Jewish activist to head international interfaith group

"We're hoping to spread the word and to advance the aim of the organization, which is to bring together religious communities on the issues they share in common," Semel said.

The new chair says one of her goals is to strengthen local interfaith relations through the San Francisco Interfaith Council and the Interfaith Center at the Presidio as a model for international interfaith activity.

She will also engage activists at the local level, liaise their work with international efforts and talk with Jewish religious leaders about naming a United Religions member to represent all sects of world Jewry.

"This is what the Greeks call a chirous — defining — moment. All over the world people are realizing that religion has to be a positive movement," Semel said. "They all have something akin to the golden rule. It's a matter of everyone living up to it."

Also elected were new board president Bishop William Swing of Grace Cathedral Episcopal Church; new board vice chair the Rev. Jack Lundin, a pastor at St. Mark's Lutheran Church; and new board secretary the Rev. Paul Chaffee, director of the Interfaith Center at the Presidio.

The election of officers was a kind of formal coming-out for the group, which organized informally three years ago.

Bishop Swing first proposed the creation of a united-religions organization during San Francisco's celebration of the United Nations' 50th anniversary in 1993. After talking with other interfaith activists about his vision, Swing addressed a gathering of a religious subcommittee at the United Nations in 1995. He later made a world tour to seek commitment from leaders of the world's many religions.

At press time, Swing was not available for comment.

The group acquired a nonprofit status last December and hired Executive Director Charles Gibbs and a staff for its Grace Cathedral offices.

"What we seek on the global level is what we are on the local level," Gibbs said. "We're teaching the model of local commitment to interfaith dialogue and moving to concrete actions."

Such actions locally include the San Francisco Interfaith Council's program for feeding the homeless, its statement of solidarity against last summer's Southern church burnings and the Interfaith Center's program through which people of various religions share each other's traditions.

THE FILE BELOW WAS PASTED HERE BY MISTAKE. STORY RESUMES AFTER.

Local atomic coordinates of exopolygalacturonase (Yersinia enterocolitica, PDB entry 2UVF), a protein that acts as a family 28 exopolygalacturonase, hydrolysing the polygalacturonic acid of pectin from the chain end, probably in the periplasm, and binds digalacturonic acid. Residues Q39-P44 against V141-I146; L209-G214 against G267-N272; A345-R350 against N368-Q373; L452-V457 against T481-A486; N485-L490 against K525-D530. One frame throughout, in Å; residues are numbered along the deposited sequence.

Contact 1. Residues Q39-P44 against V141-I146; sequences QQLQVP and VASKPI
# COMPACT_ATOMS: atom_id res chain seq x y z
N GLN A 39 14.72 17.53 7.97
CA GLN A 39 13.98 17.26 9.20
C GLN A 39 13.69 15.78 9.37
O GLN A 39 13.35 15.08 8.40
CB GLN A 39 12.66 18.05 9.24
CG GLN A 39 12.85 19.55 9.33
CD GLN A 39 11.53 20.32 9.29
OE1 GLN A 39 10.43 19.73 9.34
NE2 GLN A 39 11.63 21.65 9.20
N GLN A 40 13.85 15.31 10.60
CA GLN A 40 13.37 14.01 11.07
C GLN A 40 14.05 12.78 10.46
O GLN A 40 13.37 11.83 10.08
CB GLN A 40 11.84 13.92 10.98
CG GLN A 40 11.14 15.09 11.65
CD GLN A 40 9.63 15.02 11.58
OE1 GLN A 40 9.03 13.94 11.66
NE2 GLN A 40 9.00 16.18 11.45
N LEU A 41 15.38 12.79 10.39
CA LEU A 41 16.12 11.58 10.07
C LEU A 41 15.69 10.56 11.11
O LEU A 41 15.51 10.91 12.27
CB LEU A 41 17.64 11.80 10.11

Internationally, Gibbs wants to add spirituality to mediation efforts in religious conflicts between the Arabs and Israelis, the Irish and British, and the Bosnians and Serbs.

The group has neither received nor solicited endorsements from governments or world organizations on its proposed role.

Gibbs praised Semel as a mover and shaker on the local interfaith scene.

"She has been a real pioneer in this work for many years. I can't think of anyone better suited for this organization," he said.

Rabbi Doug Kahn, executive director of the S.F.-based Jewish Community Relations Council, also took a seat on the 18-member board, albeit tentatively. Kahn said he had been wary of joining a melting pot of religious doctrines.

"But the more I found out the more intrigued I became," Kahn said. "It is not intended to homogenize religious expression but rather to celebrate the diversity of expression and find the common ground."

Unfortunately, other Jews have been less intrigued. While there are no official tallies, Kahn and Semel are two of very few Jewish constituents in the 4,500-member organization, the rabbi said.

Kahn says he aims to fill out the Jewish ranks during his term on the board.

Semel had been a member and secretary of the board of the Jewish Bulletin of Northern California and the paper's first reporter.

Board members plan to develop a mission statement at the next international conference of the United Religions Initiative at Stanford University in June.

Lori Eppstein

Lori Eppstein is a former staff writer.